If you get in an accident with an uninsured driver, their lack of liability insurance coverage can dramatically alter your options for recovering compensation for the injuries you suffered, and the losses you endured. While Georgia law requires all drivers to have a minimum amount of automobile liability insurance coverage, not all drivers follow the rules.
Breaking the law means a driver may face certain consequences if they are involved in a traffic accident, but those consequences do little to help the victims of the collision they caused. Instead, accident victims will need to file a claim based on their uninsured motorist insurance coverage in many cases.
Auto Insurance Coverage Requirements in Georgia
Under the Official Code of Georgia Annotated (O.C.G.A.) § 33-7-11, drivers in Georgia must carry at least a minimum amount of auto liability insurance coverage, but uninsured motorist coverage (UM) is an optional policy.
The required liability insurance policy should cover at least:
- $25,000 per accident for bodily injury or death of one person
- $50,000 per accident for total bodily injuries or death to multiple victims
- $25,000 per accident for property damage to vehicles of the victims
An uninsured motorist policy will cover these minimums, or the amount of coverage you opted for in your policy, in an accident where you suffered injuries with an at-fault driver who did not carry the required liability insurance policy. It may also cover you if the driver left the accident scene and cannot be identified, such as in a hit and run accident.
For a free legal consultation, call (404) 888-8888
Georgia Requires Opting Out of UM Coverage in Writing
According to the Office of Insurance and Safety Fire Commissioner, since 2008, Georgia law has required that insurance companies provide uninsured motorist and underinsured motorist coverage to policyholders when they purchase an insurance policy. This is sometimes called opt-out coverage, because you must reject this add-on coverage in writing.
Therefore, unless you opted out in writing, you may have UM/UIM coverage and not realize it. This choice could become very important if the driver who caused your accident is uninsured and does not have assets to cover your injuries, bills, and losses.
To learn if you have UM coverage available, you can look over your insurance policy, let us analyze your policy, or speak with a member of the team from your insurance office. Knowing what to do if you get in an accident with an uninsured driver depends on knowing if this coverage is available in your case.
Understanding Uninsured Motorist Insurance Coverage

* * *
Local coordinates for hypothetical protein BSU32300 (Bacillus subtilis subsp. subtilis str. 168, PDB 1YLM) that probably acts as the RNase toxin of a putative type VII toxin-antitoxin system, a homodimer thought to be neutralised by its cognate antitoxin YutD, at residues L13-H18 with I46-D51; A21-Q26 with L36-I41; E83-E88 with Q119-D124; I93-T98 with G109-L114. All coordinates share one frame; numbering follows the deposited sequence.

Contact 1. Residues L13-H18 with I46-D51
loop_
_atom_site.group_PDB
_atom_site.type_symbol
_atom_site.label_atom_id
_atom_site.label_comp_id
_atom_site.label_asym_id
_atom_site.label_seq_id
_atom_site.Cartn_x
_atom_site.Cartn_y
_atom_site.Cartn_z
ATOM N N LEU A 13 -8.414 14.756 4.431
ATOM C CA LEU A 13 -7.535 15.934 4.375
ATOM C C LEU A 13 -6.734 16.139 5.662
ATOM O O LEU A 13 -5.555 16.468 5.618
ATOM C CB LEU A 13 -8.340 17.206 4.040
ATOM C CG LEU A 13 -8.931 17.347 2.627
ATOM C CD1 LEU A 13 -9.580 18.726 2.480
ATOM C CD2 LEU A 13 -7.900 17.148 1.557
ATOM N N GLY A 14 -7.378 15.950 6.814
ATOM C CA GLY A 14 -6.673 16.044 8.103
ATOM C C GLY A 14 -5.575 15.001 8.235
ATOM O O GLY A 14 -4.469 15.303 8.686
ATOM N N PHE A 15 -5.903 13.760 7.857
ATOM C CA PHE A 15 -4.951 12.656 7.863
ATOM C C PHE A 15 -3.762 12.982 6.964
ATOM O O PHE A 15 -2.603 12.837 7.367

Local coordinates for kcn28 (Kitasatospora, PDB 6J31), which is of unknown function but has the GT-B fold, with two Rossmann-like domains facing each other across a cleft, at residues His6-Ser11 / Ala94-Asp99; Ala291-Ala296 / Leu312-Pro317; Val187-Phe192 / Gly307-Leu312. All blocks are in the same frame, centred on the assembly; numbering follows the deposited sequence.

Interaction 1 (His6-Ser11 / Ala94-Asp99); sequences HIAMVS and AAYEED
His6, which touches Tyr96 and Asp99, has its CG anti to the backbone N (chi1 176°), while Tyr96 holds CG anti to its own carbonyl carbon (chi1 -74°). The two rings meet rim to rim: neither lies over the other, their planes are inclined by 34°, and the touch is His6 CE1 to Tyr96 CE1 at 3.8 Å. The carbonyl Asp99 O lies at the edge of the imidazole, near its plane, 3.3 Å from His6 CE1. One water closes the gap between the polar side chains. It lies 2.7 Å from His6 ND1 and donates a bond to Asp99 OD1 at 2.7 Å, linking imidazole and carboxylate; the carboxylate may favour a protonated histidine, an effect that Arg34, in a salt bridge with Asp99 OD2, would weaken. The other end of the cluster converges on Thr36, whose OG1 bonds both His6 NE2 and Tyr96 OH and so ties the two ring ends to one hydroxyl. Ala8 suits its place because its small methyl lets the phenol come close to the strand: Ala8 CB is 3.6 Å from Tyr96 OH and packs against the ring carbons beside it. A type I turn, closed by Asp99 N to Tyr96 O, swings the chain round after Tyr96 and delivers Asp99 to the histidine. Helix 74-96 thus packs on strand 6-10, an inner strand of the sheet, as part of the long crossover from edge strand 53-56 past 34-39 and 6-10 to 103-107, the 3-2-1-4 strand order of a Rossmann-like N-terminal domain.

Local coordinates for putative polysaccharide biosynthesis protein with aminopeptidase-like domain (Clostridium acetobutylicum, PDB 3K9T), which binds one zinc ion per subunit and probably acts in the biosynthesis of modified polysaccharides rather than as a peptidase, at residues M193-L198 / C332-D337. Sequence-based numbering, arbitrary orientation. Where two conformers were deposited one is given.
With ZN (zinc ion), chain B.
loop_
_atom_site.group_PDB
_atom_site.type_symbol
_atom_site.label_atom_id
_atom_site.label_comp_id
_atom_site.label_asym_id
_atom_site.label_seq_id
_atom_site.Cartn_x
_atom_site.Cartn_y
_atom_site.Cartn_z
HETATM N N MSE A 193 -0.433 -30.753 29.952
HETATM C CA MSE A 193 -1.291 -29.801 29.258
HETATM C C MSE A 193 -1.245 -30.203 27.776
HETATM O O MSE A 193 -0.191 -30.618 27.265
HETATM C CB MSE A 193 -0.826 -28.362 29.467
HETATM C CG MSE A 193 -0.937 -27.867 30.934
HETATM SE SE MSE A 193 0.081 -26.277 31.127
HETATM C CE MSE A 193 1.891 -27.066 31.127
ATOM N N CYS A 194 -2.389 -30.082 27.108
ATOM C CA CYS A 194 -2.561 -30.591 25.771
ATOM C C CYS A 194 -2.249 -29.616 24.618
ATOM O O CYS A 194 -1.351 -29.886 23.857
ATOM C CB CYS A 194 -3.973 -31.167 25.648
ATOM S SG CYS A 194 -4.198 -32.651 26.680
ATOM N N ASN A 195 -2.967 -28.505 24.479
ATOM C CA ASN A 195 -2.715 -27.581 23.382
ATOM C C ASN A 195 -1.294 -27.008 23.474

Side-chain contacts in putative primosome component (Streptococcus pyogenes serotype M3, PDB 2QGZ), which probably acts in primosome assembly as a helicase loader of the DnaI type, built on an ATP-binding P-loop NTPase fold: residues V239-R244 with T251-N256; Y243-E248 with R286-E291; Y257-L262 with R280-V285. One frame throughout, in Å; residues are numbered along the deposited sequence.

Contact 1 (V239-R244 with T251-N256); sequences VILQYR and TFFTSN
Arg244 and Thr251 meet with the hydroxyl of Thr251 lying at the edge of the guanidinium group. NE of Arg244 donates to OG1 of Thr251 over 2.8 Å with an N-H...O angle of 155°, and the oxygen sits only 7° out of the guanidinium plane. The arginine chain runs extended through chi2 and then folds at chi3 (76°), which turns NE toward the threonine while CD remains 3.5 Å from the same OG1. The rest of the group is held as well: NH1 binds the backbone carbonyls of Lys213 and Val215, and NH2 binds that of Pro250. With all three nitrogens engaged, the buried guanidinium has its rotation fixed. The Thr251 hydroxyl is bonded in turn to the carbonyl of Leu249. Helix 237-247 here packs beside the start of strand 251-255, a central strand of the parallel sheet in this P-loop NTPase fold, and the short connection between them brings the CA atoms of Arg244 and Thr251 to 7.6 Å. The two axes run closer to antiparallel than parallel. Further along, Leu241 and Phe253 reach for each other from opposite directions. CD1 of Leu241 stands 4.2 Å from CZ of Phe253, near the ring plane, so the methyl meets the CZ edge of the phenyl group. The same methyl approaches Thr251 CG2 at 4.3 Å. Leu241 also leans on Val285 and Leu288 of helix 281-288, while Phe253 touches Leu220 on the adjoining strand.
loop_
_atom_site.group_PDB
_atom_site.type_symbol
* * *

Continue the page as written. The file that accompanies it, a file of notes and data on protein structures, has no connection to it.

Uninsured motorist insurance policies can be complex. While they may provide important coverage following an accident with an uninsured driver, and it may seem easier to file a claim with your insurer, you may not want to try to navigate this claims process by yourself. A traffic accident attorney who handles uninsured driver accident cases can help you understand when your UM/UIM policy is in effect, the types of damages you can recover, and who is covered.
If necessary, they can also help you explore other options, if any, for recovering damages.
In general, you may need to file an UM/UIM claim when:
- An uninsured driver caused your accident
- You were the victim of a hit-and-run accident
- You suffered injuries as a pedestrian or bicyclist
- The driver is insured, but their policy will not compensate all of the victims or the full value of your case
In addition to the policyholder, UM/UIM policies may cover other accident victims, as well. This coverage may include:
- Your husband or wife
- Your children, stepchildren, or grandchildren living in your home
- Those driving your vehicle, assuming they had your permission
- Any passengers in your vehicle at the time of the accident
While rare, there may be situations where we believe the best option for compensation is to pursue a personal injury lawsuit to hold the at-fault driver liable. If there is reason to believe the at-fault driver has a large amount of available assets or can provide compensation for your injuries despite not having insurance coverage, we may discuss this option with you.
Pursuing Compensation in an Uninsured Driver Accident Case
In some cases, filing a claim and recovering damages through an UM policy is the best option for a payout. While we believe accountability is important, it is more important that you secure financial recovery than hold the liable party responsible. If your insurance coverage provides for your medical treatment, covers lost wages, and pays out for other costs, then you need to claim and collect that compensation.
Per O.C.G.A § 9-3-33, we generally have two years to file a lawsuit based on a traffic accident. However, when filing an uninsured motorist claim, your insurer may have set their own deadlines to filing a claim and beginning negotiations. It is important that we meet all applicable deadlines in your case. We encourage you to reach out to our team as soon as your injuries allow.
We can look at your case, determine your options, check your insurance coverage, and make recommendations about your next steps. Let us review your case and discuss the claims process with you for free today.
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Speak With a Member of Our Traffic Accident Team Today
At Bader Scott Injury Lawyers, we offer complimentary case evaluations. Discuss your case with us today and see if we can determine your best options for a payout. We take on clients following Atlanta car accidents based on contingency. We do not get paid unless you receive a settlement.
Call (404) 888-8888 now for a free consultation with a member of our team.